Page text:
New Haven, Connecticut 06492

  • Early Trauma Complications

Purpose:

Early trauma is associated with clinical challenges in treatment alcoholism, including complex clinical symptoms and higher relapse rates. To better understand this phenomena, this study will examine the neurobiological mechanisms underlying alcoholism, early trauma, and high relapse risk. The current study utilizes a multimodal neuroimaging technique combining brain and hypothalamic-pituitary-adrenal axis (HPA) measures in a prospective clinical outcome design.


Study summary:

The current study will recruit four demographically-matched groups (total N=160; N=40 each; equal gender) including alcohol use disorder (AUD) patients with and without early trauma, and healthy controls with and without early trauma. General study procedures include functional magnetic resonance imaging (fMRI) scan(s), eight weeks of outpatient treatment, and a follow-up phase. During the fMRI session, participants will engage in a task involving the viewing of stress, alcohol, neutral pictures using a well-validated sustained emotion provocation task, while their brain and stress hormone data are concurrently collected. Controls will participate in a single fMRI session at baseline, and AUD patients will participate in two fMRI sessions before and after outpatient treatment. Subsequently after the scan(s), all participants will be prospectively followed for daily monitoring of stress, alcohol, and health related behaviors using a smartphone app. Controls will be followed for 30 days. AUD patients will be followed for 90 days, which includes face-to-face interviews at 14, 30, 90 days in addition to daily monitoring using a mobile app.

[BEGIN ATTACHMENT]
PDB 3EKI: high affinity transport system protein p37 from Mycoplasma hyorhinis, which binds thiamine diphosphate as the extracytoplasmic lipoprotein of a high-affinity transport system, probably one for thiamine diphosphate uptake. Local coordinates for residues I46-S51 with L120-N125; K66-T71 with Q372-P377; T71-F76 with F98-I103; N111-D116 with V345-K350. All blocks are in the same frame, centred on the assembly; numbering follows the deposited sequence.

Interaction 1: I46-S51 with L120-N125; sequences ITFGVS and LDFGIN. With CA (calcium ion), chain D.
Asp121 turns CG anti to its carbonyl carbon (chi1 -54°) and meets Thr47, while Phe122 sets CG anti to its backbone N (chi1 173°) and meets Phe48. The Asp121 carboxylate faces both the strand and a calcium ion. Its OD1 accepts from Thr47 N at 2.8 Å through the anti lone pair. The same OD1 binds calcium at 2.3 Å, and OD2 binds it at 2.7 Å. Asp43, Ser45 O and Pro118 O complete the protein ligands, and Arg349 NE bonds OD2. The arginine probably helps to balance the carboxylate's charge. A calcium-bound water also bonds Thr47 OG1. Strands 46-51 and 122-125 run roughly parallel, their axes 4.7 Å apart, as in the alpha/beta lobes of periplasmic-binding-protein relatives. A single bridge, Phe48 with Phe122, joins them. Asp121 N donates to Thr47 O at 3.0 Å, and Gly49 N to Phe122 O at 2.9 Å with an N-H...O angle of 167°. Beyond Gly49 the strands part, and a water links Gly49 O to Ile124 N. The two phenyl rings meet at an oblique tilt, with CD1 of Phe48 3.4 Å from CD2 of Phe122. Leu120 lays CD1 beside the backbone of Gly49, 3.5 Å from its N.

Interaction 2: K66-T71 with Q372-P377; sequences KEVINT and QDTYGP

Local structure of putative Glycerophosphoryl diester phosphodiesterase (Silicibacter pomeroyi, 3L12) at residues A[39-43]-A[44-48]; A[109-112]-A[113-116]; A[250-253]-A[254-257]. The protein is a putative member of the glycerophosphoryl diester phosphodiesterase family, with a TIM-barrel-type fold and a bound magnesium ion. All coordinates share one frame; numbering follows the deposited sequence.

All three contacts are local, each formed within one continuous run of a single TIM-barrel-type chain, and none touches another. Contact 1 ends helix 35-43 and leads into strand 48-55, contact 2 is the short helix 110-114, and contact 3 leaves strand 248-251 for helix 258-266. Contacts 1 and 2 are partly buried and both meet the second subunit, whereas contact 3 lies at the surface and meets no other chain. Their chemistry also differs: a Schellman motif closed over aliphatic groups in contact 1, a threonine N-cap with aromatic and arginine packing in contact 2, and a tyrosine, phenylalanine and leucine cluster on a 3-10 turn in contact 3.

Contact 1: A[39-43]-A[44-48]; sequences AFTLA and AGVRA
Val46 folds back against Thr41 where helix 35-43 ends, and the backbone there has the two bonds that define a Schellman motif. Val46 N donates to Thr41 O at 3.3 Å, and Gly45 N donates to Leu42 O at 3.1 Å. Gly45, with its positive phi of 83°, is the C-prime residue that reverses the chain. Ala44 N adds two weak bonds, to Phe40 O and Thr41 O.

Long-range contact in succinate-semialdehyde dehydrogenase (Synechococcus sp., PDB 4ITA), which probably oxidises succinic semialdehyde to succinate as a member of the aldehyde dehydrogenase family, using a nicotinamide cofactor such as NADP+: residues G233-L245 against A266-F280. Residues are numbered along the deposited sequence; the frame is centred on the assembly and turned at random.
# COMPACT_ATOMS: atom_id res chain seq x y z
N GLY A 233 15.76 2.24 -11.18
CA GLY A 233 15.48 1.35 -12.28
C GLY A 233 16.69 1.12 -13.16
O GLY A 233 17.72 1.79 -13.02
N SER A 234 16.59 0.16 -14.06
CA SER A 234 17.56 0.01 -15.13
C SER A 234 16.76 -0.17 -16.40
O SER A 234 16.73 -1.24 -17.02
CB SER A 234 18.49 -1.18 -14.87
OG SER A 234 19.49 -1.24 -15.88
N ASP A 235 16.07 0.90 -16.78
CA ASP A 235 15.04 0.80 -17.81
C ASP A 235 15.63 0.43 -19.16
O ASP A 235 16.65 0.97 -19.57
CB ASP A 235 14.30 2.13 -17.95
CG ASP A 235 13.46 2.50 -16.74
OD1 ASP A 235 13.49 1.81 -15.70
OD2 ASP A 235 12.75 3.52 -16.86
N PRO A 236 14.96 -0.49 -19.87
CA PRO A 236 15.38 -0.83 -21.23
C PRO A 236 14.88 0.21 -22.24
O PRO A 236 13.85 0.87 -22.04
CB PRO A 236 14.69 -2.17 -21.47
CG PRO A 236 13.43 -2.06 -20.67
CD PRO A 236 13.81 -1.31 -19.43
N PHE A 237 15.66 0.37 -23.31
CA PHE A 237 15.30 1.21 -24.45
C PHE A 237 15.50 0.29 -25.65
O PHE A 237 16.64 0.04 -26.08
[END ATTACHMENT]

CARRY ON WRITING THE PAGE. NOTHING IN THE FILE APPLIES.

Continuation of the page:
Criteria:

AUD inclusion Criteria: - Alcohol use disorder - Either low or high early trauma (based on the Childhood Trauma Questionnaire) - Body mass index (BMI) up to 35 (due to weight limitations of the MRI scanner) AUD exclusion Criteria: - Current or past substance use disorder other than alcohol; excluding caffeine and nicotine - Psychiatric disorders except for mood and anxiety disorders - Any significant current medical conditions - Women who are peri- and post- menopausal, pregnant or lactating - MRI specific exclusion criteria (e.g., claustrophobia, implanted metal in the body)


NCT ID:

NCT04128228


Primary Contact:

Principal Investigator
Dongju Seo, PhD
Yale University

Dongju Seo
Phone: 203-737-3361
Email: dongju.seo@yale.edu


Backup Contact:

N/A


Location Contact:

New Haven, Connecticut 06492
United States



There is no listed contact information for this specific location.

Site Status: Recruiting


Data Source: ClinicalTrials.gov

Date Processed: September 23, 2021

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